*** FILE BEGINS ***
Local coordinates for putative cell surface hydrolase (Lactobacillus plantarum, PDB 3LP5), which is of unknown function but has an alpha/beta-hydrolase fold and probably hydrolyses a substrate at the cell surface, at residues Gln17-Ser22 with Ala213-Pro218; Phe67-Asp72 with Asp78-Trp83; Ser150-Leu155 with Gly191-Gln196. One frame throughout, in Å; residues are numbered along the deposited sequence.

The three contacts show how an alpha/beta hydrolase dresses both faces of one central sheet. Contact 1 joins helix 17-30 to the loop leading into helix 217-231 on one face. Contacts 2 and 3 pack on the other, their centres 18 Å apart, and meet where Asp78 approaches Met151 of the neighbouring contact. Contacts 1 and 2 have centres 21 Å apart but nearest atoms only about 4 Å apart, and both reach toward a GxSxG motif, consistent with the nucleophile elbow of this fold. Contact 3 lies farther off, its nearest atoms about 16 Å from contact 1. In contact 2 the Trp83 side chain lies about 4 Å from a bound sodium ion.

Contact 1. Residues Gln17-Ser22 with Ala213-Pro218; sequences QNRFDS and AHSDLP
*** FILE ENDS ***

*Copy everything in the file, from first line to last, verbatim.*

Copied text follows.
Local coordinates for putative cell surface hydrolase (Lactobacillus plantarum, PDB 3LP5), which is of unknown function but has an alpha/beta-hydrolase fold and probably hydrolyses a substrate at the cell surface, at residues Gln17-Ser22 with Ala213-Pro218; Phe67-Asp72 with Asp78-Trp83; Ser150-Leu155 with Gly191-Gln196. One frame throughout, in Å; residues are numbered along the deposited sequence.

The three contacts show how an alpha/beta hydrolase dresses both faces of one central sheet. Contact 1 joins helix 17-30 to the loop leading into helix 217-231 on one face. Contacts 2 and 3 pack on the other, their centres 18 Å apart, and meet where Asp78 approaches Met151 of the neighbouring contact. Contacts 1 and 2 have centres 21 Å apart but nearest atoms only about 4 Å apart, and both reach toward a GxSxG motif, consistent with the nucleophile elbow of this fold. Contact 3 lies farther off, its nearest atoms about 16 Å from contact 1. In contact 2 the Trp83 side chain lies about 4 Å from a bound sodium ion.

Contact 1. Residues Gln17-Ser22 with Ala213-Pro218; sequences QNRFDS and AHSDLP